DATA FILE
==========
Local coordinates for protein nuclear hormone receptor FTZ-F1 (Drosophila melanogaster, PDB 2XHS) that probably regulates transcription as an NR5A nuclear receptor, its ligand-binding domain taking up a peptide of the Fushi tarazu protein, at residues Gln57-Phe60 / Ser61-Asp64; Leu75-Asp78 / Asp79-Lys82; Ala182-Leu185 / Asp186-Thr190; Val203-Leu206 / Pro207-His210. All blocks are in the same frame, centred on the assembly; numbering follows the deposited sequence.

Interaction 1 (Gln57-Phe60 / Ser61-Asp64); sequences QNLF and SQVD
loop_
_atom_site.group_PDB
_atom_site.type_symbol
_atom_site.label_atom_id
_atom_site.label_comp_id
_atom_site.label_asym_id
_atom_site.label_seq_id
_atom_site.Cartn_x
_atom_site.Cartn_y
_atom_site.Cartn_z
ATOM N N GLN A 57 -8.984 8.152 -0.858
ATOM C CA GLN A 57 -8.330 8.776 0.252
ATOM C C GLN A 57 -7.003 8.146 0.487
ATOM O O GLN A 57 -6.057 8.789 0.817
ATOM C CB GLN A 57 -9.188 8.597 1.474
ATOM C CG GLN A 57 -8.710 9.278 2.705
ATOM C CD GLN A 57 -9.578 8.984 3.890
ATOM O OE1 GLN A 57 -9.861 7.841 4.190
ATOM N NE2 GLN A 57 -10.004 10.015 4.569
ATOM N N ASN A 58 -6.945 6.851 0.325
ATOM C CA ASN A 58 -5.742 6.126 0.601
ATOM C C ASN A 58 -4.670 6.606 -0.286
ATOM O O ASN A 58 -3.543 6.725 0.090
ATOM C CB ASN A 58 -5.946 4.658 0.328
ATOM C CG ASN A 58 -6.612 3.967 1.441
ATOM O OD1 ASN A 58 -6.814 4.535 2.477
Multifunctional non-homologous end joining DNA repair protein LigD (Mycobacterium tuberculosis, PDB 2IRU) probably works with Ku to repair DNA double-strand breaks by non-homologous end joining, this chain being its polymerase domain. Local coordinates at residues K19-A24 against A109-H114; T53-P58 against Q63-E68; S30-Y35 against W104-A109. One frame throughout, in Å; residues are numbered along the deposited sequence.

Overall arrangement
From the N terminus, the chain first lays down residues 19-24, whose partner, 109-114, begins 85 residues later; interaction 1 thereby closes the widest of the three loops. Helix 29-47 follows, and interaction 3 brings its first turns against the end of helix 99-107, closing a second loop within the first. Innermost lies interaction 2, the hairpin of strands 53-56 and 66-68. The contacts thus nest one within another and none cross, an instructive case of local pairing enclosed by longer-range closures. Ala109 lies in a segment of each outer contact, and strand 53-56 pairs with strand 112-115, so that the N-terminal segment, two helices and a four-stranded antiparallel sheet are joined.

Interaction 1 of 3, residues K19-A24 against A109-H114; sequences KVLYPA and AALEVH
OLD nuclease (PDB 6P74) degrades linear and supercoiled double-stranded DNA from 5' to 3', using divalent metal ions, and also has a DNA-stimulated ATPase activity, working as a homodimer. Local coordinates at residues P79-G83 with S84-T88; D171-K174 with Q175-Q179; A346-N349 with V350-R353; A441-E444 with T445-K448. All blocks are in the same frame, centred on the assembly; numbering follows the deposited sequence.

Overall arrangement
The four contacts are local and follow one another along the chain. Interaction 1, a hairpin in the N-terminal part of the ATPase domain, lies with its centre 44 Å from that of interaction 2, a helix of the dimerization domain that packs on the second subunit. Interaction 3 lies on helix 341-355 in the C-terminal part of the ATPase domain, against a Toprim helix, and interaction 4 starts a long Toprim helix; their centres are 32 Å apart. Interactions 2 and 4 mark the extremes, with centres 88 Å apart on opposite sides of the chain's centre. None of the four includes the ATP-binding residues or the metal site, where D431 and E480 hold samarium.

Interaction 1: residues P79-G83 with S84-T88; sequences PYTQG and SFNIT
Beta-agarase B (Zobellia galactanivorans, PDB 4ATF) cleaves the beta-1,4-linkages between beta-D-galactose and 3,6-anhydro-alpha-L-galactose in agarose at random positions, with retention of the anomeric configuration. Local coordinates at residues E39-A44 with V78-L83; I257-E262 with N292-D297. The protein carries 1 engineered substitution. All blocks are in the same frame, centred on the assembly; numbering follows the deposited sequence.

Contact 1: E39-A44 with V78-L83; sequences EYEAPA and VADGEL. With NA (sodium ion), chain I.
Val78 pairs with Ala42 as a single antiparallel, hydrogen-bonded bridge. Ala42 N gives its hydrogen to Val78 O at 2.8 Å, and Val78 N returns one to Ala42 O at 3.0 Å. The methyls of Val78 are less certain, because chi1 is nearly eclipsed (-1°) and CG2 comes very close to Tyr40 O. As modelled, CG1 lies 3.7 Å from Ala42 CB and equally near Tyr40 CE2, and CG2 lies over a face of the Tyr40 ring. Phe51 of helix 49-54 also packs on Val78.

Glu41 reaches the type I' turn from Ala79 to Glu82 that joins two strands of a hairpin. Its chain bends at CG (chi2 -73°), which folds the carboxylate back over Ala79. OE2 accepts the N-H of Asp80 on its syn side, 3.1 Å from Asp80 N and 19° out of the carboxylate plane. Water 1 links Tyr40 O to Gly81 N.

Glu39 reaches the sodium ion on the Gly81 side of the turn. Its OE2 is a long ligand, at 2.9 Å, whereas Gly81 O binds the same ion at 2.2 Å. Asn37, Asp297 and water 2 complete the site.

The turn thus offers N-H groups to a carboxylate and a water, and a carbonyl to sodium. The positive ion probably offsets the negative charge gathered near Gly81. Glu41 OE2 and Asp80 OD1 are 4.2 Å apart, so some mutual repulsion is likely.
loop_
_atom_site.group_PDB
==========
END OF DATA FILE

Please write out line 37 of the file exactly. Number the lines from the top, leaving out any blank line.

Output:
Beta-agarase B (Zobellia galactanivorans, PDB 4ATF) cleaves the beta-1,4-linkages between beta-D-galactose and 3,6-anhydro-alpha-L-galactose in agarose at random positions, with retention of the anomeric configuration. Local coordinates at residues E39-A44 with V78-L83; I257-E262 with N292-D297. The protein carries 1 engineered substitution. All blocks are in the same frame, centred on the assembly; numbering follows the deposited sequence.